Ex-Asia ocean rates fell across the major trade lanes last week, showing that carriers' attempts to increase rates in November with General Rate Increases (GRIs) had limited success, according to a new analysis by Freightos.
The operator of booking and payments platform for international freight noted that ocean carriers hoped to push rates up by reducing capacity even as seasonal volumes decrease, but Asia-US West Coast and Asia-Mediterranean prices are now about even with mid-October levels.
It added that Asia-US East Coast rates, however, are 7% higher than in October and Asia-N. Europe prices are 36% above their extreme lows last month, showing some gains through the GRIs, though rates for both lanes remain below 2019 levels.
"Despite falling back to October levels, Asia-US West Coast rates are still 11% above 2019 levels, possibly reflecting the continuing shift of volumes back to the West Coast since the labour dispute there ended this past summer," said Judah Levine, head of research at Freightos.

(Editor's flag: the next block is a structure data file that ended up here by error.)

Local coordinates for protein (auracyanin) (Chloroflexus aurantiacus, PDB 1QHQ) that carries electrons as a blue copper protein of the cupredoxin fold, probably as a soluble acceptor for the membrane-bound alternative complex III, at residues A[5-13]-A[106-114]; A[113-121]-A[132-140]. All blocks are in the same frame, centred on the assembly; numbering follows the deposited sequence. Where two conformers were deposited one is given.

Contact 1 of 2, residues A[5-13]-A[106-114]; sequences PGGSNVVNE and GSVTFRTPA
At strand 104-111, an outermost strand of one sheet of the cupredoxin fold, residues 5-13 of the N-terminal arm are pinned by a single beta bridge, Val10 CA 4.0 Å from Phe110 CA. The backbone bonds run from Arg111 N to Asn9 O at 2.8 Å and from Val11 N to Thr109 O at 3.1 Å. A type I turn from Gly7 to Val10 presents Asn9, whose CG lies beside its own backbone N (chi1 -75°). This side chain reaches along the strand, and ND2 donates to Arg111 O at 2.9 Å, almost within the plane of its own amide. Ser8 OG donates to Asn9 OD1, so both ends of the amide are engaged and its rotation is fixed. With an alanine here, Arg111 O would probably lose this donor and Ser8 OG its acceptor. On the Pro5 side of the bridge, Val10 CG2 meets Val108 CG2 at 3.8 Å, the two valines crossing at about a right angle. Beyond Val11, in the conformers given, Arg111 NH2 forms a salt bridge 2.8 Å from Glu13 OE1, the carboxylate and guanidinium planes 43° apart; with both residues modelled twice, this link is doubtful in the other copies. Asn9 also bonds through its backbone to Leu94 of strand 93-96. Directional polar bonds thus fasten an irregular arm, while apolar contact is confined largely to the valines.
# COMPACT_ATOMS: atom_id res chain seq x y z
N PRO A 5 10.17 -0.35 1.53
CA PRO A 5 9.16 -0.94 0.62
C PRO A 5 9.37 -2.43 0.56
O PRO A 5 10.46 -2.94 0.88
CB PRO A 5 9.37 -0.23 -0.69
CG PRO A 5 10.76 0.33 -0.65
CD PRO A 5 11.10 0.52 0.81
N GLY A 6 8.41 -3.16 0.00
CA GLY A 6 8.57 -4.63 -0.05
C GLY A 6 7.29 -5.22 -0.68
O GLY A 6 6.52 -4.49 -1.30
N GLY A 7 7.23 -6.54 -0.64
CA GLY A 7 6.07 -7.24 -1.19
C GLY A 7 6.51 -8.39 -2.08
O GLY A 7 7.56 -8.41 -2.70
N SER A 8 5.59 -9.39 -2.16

He noted that carriers had announced additional GRIs for December, but many are sceptical these will fare much better than November’s, given the ongoing significant overcapacity on these lanes.
Levine noted that "easing volumes, growing fleet sizes and lagging rates have already led to negative financial impacts for some ocean carriers, with ZIM Lines being the latest and possibly strongest example so far as they recorded a US$2B impairment for Q3."
"Though Israel's war with Hamas has so far not had much impact on ocean logistics, Houthis from Yemen, after threatening to target Israeli ships, hijacked a car carrier vessel in the Red Sea with ties to Israeli owners this week, raising concerns of broader supply chain impacts from the war," the Freightos head of research added.
Meanwhile, in air cargo Freightos Air Index data show China-N. America rates fell 6% last week but remain 11% higher than in October, while China-N. Europe prices rebounded 25% to US$4.23/kg and back to their early-month level, following more indications of demand improvements on these lanes, especially from B2C e-commerce shipments.
The report added that Transatlantic rates increased 9% to US$2.00/kg last week to their highest level since June, marking a gradual 21% climb since early October, possibly on improved holiday season demand.